Is it time to fix my home loan rate?

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May, 2017 by

Recently some lenders hiked interest rates without waiting for the Reserve Bank to officially raise rates, prompting some borrowers to consider switching to a fixed-rate mortgage. If you think a 0.5% or 1% increase could hurt you financially, it might indeed be time to fix your mortgage at the current low rate.

Fixing your rate makes it easier to control your budget because you know what your payments are going to be every month for the fixed period – usually 1, 3 or 5 years. Because your rate can’t go up during this time, it’s a good option if you think you would struggle to make payments if lenders raise rates. (But don’t forget, with a fixed-rate loan, you need to be prepared that if rates fall, you will keep paying the higher rate.)

Variable-rate loans may be more appealing if your goal is to own your home sooner by making extra payments, which isn’t always an option with most fixed-rate loans. Also, if you’ve made extra payments and think you might need to redraw some of that cash, that’s usually not possible with fixed-rate loans.

There’s also more flexibility with variable-rate loans. For instance, if you find a better loan, it’s simpler and less expensive to switch than if you were on a fixed rate. Meanwhile, if you have a fixed-rate loan and sell your house and pay off the loan before the end of the fixed period, you may have to pay fees.

If you prefer to have a bet each way, you can choose a split loan, part fixed, part variable. Usually you can split it however you like, allowing you to balance the risks of a rate rise with the flexibility of a variable-rate loan.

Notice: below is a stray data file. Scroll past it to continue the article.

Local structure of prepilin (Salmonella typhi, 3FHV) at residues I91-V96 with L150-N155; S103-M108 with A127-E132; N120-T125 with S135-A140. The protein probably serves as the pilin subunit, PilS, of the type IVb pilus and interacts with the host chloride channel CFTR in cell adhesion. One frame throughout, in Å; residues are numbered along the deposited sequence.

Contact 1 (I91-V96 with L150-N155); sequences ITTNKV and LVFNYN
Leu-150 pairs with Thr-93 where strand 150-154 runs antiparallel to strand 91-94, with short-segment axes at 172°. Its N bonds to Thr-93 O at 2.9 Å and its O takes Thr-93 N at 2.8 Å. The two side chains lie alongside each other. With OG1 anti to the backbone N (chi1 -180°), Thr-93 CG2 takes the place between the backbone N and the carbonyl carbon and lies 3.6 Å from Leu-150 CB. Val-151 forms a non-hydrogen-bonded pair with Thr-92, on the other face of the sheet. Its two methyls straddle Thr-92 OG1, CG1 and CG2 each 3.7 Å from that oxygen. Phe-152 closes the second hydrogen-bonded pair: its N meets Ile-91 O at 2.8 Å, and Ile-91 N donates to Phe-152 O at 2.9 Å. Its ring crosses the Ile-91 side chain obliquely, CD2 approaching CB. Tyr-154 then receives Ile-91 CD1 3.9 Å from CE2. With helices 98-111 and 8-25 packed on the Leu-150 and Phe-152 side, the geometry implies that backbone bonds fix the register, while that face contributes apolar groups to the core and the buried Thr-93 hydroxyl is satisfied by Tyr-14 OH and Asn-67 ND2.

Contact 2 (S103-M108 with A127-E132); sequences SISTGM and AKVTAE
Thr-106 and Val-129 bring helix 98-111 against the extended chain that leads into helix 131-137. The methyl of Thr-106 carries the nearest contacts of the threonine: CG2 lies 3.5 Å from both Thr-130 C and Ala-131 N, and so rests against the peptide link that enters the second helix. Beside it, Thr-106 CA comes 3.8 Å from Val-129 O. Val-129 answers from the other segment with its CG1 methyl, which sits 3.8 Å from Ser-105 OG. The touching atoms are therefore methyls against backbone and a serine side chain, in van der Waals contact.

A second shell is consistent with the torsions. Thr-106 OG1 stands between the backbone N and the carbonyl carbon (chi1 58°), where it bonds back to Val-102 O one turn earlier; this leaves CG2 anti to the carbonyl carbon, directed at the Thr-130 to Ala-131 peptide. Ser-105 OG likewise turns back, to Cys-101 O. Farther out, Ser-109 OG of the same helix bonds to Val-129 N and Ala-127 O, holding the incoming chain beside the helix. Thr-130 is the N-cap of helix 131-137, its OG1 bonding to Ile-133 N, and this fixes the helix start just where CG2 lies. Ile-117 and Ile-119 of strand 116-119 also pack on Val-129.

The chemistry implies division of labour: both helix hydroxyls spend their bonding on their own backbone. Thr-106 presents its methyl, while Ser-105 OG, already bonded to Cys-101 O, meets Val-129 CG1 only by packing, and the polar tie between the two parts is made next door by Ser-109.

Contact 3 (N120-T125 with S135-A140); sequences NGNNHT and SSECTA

It’s important you find the best loan to suit your circumstances, so it’s wise to get advice from a professional such as a Finance Specialist from Our Broker. They work for you as a borrower – not the lenders – to ensure you receive the best rates and products available.

Do you have any tips to help me prepare to buy a property at auction?

couple standing in front of house

May, 2017 by

There are a number of steps to help you get ready to buy a home under the hammer.

Step one when buying any property, whether or not it’s going to auction, is to do your research. Be sure to spend time getting to know recent prices for properties similar to the type you want, in the area where you want to buy.

If you’re a first-timer, the auction process itself might seem daunting. Make yourself familiar with it by attending at least a half a dozen auctions. That way, you’ll be a lot more comfortable when the day comes for you to make a bid.

When you’ve found a home you want to bid on, ask the agent for the name of the person who will be auctioning the property. Then find out which other homes the auctioneer is selling and go and watch him or her in action at another auction. Knowing the auctioneer’s style and what to expect will give you a head start on the other bidders on auction day.